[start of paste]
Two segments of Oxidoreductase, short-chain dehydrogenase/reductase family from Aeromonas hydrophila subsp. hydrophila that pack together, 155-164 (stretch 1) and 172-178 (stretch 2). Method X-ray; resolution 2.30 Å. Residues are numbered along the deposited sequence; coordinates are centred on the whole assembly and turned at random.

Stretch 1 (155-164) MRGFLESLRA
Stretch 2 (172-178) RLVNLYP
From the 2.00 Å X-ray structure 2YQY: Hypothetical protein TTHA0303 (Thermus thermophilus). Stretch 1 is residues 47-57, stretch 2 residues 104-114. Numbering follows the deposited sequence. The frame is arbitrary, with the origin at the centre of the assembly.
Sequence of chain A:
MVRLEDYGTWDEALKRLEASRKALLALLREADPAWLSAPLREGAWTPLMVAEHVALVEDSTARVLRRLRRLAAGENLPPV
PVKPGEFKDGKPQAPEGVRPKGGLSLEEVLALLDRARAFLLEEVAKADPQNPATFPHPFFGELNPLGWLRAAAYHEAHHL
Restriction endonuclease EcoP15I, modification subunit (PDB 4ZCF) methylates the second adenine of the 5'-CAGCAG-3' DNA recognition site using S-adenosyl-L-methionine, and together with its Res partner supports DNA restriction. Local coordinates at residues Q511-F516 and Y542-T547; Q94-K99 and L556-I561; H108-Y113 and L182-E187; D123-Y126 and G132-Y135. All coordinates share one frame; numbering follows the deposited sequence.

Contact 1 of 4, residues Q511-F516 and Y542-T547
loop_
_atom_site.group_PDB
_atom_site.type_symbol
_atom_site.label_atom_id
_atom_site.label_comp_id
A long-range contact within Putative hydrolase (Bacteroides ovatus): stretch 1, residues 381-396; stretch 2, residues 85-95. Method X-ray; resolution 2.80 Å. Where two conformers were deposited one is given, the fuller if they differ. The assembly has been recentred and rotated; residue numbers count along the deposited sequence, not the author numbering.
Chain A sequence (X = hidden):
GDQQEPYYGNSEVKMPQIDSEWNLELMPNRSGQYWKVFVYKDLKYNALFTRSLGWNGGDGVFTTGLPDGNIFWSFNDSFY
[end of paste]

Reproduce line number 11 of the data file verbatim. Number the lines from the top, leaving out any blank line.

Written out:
_atom_site.group_PDB